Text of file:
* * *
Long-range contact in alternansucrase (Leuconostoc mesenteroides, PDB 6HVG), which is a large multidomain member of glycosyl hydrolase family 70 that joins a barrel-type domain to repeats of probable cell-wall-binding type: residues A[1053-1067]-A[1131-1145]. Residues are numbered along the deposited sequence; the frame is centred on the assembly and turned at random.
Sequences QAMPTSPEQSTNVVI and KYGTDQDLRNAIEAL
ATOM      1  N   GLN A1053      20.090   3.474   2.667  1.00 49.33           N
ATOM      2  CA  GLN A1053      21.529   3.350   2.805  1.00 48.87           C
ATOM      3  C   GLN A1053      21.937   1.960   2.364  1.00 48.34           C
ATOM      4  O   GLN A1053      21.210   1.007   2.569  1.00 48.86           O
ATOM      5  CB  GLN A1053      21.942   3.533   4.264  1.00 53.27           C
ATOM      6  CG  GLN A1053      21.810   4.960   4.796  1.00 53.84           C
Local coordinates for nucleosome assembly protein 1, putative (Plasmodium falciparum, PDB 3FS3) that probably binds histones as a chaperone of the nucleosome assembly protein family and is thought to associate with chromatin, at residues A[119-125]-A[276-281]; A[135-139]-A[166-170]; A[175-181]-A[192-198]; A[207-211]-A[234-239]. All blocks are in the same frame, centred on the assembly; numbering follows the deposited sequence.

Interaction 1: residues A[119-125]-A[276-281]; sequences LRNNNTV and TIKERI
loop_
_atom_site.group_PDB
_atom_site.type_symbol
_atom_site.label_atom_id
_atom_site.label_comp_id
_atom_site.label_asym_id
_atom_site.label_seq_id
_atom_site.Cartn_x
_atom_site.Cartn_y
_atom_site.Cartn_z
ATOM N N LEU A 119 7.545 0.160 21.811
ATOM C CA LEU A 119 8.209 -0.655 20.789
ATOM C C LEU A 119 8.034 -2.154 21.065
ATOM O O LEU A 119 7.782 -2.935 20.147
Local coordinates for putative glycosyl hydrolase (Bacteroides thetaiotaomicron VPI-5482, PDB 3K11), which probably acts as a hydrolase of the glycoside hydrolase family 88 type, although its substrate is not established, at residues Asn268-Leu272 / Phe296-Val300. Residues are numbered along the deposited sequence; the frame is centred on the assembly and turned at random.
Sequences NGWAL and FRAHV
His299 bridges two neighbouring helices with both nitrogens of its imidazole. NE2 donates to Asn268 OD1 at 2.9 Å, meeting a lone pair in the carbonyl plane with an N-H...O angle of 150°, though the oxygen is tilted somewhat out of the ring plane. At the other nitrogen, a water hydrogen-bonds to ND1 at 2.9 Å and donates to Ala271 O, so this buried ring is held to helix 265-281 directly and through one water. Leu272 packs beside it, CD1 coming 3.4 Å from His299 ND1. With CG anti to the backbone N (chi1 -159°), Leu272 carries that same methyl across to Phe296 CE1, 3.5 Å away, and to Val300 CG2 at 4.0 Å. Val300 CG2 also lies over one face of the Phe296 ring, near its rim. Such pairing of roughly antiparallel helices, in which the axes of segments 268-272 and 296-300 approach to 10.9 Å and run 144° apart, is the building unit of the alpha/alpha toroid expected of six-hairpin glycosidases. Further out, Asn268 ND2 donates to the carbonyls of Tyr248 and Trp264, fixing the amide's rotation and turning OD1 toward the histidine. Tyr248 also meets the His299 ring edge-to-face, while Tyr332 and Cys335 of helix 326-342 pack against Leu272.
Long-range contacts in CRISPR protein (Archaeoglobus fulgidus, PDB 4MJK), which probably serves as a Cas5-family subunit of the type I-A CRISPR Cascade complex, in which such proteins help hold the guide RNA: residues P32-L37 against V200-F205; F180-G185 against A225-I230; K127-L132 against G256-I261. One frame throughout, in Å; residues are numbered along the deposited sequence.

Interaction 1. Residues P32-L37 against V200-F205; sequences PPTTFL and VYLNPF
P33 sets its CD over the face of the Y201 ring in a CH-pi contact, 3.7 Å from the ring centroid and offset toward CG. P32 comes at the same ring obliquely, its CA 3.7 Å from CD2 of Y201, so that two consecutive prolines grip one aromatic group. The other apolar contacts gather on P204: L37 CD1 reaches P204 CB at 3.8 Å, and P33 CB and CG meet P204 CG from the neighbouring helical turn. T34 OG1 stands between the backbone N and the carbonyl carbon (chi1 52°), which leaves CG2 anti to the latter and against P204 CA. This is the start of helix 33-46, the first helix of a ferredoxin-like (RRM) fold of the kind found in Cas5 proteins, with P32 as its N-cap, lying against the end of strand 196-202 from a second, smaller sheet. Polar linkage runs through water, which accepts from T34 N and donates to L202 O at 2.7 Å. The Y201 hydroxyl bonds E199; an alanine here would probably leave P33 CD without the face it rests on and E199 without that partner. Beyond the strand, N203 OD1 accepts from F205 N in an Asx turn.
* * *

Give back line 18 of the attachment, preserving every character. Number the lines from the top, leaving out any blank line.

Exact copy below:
_atom_site.Cartn_x